Election 2012: Romney Wins Oregon and Nebraska
Presumptive nominee inches closer to finish line
With no more major competition, Mitt Romney easily won Tuesday's primaries in Oregon and Nebraska. In Oregon, Romney won with 72.7 percent of the vote, and in Nebraska he won with 70.9 percent of the vote. (Full results at the bottom of this story.)
As of Wednesday morning, Romney claimed 16 of Oregon's 28 delegates, according to the Associated Press. The 35 delegates up for grabs in Nebraska will be awarded at the state convention in July.
Romney's two wins inch him closer to the goal of 1,144 delegates needed to officially win the Republican nomination. He currently has 989 delegates.
Heading into the primaries, it was clear that Romney would be the nominee. He led the field in delegates and he had no major competition left after Ron Paul dropped out of the race on Monday. But voters in Oregon still took the election seriously.
Rather than heading to polling sites, Oregonians voted with mail in ballots.
Oregon Republican Party Chairman for Washington County Rachel Lucas told the Kids Press Corps that Oregon pioneered the vote-by-mail system. She believes that voting in the primary election is important and that mail in voting makes people more likely to vote.
"We are frontrunners in independent thinking, like the pioneers who were first to the west," Lucas told the Kids Press Corps. "We are often first with new ideas in the nation. We are the Pioneer State with the Oregon Trail, so we are independent thinkers by nature."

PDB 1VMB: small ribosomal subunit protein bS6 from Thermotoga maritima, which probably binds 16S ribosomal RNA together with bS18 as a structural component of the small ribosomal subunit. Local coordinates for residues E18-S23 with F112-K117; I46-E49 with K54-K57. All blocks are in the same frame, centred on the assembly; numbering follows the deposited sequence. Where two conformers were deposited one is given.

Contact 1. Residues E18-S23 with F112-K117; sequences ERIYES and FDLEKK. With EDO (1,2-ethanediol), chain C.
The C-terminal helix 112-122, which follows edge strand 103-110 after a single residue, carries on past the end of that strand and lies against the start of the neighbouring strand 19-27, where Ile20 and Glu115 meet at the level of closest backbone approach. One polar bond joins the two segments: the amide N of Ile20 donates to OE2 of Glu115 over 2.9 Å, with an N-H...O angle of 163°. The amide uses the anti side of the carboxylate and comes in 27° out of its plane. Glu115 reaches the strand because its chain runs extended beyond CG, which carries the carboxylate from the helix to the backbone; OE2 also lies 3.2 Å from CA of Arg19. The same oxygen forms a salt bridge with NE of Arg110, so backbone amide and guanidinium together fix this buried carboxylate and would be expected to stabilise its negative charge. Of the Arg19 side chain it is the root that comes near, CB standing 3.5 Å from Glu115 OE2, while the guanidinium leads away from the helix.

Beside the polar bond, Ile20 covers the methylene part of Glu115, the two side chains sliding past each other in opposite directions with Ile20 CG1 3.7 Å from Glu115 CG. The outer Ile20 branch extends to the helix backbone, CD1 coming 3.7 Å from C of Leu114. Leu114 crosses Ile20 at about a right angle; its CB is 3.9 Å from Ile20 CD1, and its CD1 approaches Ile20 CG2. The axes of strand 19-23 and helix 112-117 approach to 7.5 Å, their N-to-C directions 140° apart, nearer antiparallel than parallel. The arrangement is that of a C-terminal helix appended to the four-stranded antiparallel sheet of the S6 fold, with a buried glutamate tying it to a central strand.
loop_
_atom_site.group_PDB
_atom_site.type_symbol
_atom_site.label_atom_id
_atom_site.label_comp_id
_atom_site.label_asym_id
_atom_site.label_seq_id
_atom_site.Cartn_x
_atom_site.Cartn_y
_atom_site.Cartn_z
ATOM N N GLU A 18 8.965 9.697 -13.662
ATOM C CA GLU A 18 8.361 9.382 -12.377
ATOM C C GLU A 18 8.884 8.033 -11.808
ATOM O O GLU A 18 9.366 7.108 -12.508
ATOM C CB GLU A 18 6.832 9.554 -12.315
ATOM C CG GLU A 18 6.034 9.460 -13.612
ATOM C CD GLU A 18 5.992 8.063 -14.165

It was important for Oregonians to vote because they have a say in how the state awards its delegates.
"The delegates we send to represent our state vote according to the percentage Oregon voted," Lucas explained. "Because of this, voters in Oregon and other states can still make a difference."
Because of the mail-in system, many Oregonians were relaxed about Tuesday's primary since they already sent in their ballots.
At a Beaverton car wash, many people had already voted and were getting their cars cleaned instead of waiting in line for hours.
"I love the mail in voting system," Diane Alexander said. "It is very simple and takes very little time."
Another voter at the car wash, Chris Scheller, agreed that the system is incredibly simple.
"I can just drop it off over in near-by Tualatin in a drop box, and drive off," Scheller said. "I believe that more people vote here because of this convenient system."
Despite how easy it is to vote in Oregon, turnout was down by nearly 100,000 votes when compared to the 2008 election.
"Many people don't just bother to vote," Alexander said. "Our futures depend on making good choices and on having good candidates."
Nebraska Republican Party Executive Director Jordan McGrain agreed.
Nebraska has a vote-by-mail system, too. But voters can also cast ballots at polling places. McGrain explained that having both ways to vote affects elections by increasing the number of days and number of ways people are able to vote and participate.
But he added it is important to vote because elections decide who makes decisions in our government. The decisions made by voters impact our lives every day.
"It is important that we have a say in who our leaders are," he said.
There are only four primary contests remaining. The next vote will be held on May 22 in Arkansas and Kentucky. This is followed by the Texas primary on May 29. On June 5, California, Montana, New Jersey, New Mexico, and South Dakota vote. Utah wraps up the primary campaign on June 26.
May 15 Republican Primary Results
Mitt Romney - 72.7 percent
Ron Paul - 12.5 percent
Rick Santorum - 9.2 percent
Newt Gingrich - 5.6 percent
Mitt Romney - 70.9 percent
Rick Santorum - 14 percent
Ron Paul - 9.9 percent
Newt Gingrich - 5.2 percent
Scholastic News Kid Reporters are on the campaign trail! Keep up with latest election news on the Election 2012 website.
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Jacob Schroeder is a member of the Scholastic Kids Press Corps,